How to Avoid the Obesity-Related Plastic Chemical BPA

How to Avoid the Obesity-Related Plastic Chemical BPA

September 15, 2019 56 By Ewald Bahringer


“How to Avoid the Obesity-Related
Plastic Chemical BPA” The purported link between
hormone-disrupting plastics— chemicals like BPA—and obesity was
initially based in part on observations that the rise in chemical
exposure seemed to coincide with the rise of the obesity
epidemic with graphs like these, but maybe that’s
just a coincidence. There’s lots of other changes
over the last half century, like an increase in fast food
consumption and watching TV that would seem to be
simpler explanations. But why are our pets
getting fatter, too? Fido isn’t drinking
more soda. Of course, the more we watch Seinfeld reruns,
the less we may walk the dog, but what about our cats? Well, maybe we’re giving both them
and our kids a few too many treats? That would seem
an easier explanation than some pervasive obesity-causing
chemical in the environment building up in the pet and person food
chains, but how do we explain this? A study of over 20,000 animals from
24 populations, and we’re all getting fatter. The odds that this could just happen
by chance is like 1 in 10 million. Large and sustained increases
in body weight across the board, even in animals without
access to vending machines or getting phys-ed at school. So maybe some environmental
pollutant is involved. Of course, we’re exposed to a whole cocktail
of new chemicals besides BPA, but the reason researchers
have zeroed in on it is because of experiments like this,
showing that BPA can accelerate the production of new fat cells,
in a Petri dish at least, but this was at more than a thousand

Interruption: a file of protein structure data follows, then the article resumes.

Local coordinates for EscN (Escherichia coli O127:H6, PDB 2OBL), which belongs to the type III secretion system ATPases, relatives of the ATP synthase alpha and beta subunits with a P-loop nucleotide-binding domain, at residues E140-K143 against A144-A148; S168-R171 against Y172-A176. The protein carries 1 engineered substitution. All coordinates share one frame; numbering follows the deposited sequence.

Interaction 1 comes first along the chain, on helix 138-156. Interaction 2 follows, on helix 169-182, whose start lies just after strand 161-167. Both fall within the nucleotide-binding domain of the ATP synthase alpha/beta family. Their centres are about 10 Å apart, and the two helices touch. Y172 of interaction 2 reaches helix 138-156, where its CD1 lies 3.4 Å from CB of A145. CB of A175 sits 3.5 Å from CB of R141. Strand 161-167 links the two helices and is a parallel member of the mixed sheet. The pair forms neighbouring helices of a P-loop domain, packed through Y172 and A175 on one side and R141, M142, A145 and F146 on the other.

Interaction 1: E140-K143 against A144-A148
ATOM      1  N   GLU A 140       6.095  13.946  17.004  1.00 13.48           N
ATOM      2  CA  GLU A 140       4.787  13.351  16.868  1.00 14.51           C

times the concentration found in most people’s bloodstream. We didn’t know if the same thing
happened at typical levels, until now. Most people have between
1 to 20 nanomoles in their blood, and even at one nanomole a significant
boost in human fat cell production. So even low levels may be a problem,
but again that’s in a Petri dish. What about in people? Why not just measure the body weights
of a population exposed to the chemical, compared to a population
not exposed to the chemical? Because there is virtually no unexposed
population; the stuff is everywhere. OK, then how about those
with higher levels compared to those with lower levels? Good thinking, which is
what researchers at NYU did, and the amount of BPA flowing through
the bodies of children and adolescents was significantly associated
with obesity. But since it was a cross-sectional
study, a snapshot in time, we don’t know which came first. Maybe the BPA levels
didn’t lead to obesity; maybe the obesity led
to high BPA levels, since the chemical is stored in fat.
Or maybe BPA is just a marker for the same kinds of processed
foods that can make you fat. What we need are prospective studies
where you measure exposure and then follow people over time,
but we never had anything like that though, until now. And indeed higher levels of BPA
and other plastics, chemicals, were significantly associated
with faster weight gain over the subsequent decade. OK. So how can we stay
away from the stuff? Though we inhale some from dust and some through our skin
touching BPA laden receipts, 90% of exposure is from our diet.
How do you tell? You have people fast and drink water
only out of glass bottles for a few days, and their BPA levels drop
as much as tenfold. Fasting isn’t very
sustainable, though. What if you did a 3-day fresh foods
intervention, where they had families switch away from canned and
processed foods for a few days? You can indeed get a significant
drop in BPA exposure. Or you can do the experiment the other way,
adding a serving of canned soup to people’s daily diet and see
a thousand percent rise in BPA levels in their urine, compared to a serving
of soup prepared with fresh ingredients. They used a ready-to-serve canned soup,
which in the largest survey of North American canned foods
has about 85% less BPA than condensed soups,
which are even worse, but the worst of the worst
appeared to be canned tuna.